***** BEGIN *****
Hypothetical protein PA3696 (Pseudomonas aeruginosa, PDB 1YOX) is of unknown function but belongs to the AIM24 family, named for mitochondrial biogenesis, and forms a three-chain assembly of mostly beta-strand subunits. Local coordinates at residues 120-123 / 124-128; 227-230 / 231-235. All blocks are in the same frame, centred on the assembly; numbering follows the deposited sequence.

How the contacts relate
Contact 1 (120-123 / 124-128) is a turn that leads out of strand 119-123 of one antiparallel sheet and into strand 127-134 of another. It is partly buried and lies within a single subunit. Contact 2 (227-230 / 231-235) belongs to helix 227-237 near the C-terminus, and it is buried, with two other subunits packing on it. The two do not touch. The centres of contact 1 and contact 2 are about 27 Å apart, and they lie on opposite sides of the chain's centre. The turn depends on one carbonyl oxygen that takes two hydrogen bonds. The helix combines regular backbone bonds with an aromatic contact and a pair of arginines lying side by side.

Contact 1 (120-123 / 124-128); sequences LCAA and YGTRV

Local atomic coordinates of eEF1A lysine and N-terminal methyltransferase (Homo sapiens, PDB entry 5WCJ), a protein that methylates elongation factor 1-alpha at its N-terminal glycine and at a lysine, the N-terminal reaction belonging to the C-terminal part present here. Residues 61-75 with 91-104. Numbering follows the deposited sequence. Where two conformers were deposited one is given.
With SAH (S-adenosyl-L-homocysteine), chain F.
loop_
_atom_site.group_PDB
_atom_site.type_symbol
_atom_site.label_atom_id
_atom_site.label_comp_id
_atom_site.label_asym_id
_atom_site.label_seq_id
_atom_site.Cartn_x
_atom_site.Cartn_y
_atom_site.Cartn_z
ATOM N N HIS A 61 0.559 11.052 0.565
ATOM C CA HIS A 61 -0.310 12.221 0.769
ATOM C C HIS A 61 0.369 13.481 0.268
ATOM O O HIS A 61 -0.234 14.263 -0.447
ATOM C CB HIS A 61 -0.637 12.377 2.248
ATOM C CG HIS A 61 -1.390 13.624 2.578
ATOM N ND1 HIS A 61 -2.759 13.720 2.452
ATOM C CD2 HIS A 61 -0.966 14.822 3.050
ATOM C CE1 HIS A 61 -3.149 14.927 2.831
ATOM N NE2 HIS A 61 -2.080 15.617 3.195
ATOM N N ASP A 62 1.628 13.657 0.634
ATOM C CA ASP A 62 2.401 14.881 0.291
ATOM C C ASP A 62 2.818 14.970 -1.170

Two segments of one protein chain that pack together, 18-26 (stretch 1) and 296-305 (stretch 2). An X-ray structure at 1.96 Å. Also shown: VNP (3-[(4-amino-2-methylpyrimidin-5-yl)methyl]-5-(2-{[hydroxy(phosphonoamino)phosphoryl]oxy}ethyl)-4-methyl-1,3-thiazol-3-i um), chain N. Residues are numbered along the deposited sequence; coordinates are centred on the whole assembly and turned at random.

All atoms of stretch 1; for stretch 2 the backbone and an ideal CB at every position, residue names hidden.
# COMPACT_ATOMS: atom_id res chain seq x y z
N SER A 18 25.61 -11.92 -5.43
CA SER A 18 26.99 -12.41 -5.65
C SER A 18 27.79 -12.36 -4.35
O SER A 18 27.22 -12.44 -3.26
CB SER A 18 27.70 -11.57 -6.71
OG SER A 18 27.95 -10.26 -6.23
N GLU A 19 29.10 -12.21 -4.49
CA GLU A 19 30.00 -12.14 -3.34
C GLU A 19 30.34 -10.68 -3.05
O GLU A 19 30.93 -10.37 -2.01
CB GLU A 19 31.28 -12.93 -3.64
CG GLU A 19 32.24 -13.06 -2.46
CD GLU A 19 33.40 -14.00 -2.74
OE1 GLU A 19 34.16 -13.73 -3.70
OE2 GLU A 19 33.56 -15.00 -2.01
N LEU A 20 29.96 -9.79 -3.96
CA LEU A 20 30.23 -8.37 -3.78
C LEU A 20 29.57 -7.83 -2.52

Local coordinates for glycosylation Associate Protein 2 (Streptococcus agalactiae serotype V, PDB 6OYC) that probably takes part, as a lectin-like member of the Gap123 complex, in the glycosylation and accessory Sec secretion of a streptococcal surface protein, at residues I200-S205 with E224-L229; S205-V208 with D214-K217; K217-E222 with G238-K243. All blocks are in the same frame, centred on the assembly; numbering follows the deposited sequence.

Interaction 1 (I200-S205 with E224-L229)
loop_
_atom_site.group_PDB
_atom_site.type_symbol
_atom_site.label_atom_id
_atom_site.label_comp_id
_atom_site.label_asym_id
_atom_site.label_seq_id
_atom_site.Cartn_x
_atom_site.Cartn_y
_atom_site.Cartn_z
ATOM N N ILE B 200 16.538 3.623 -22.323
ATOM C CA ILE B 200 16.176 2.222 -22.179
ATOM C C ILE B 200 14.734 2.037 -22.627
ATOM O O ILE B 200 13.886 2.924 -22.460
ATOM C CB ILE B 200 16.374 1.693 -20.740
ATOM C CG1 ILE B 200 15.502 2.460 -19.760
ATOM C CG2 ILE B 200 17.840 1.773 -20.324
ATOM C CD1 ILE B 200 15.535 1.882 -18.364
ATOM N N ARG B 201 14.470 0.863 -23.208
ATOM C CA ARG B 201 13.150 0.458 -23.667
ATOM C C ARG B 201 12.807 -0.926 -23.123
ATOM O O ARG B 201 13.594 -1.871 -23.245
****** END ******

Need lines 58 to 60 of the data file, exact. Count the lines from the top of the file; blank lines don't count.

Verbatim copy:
_atom_site.label_asym_id
_atom_site.label_seq_id
_atom_site.Cartn_x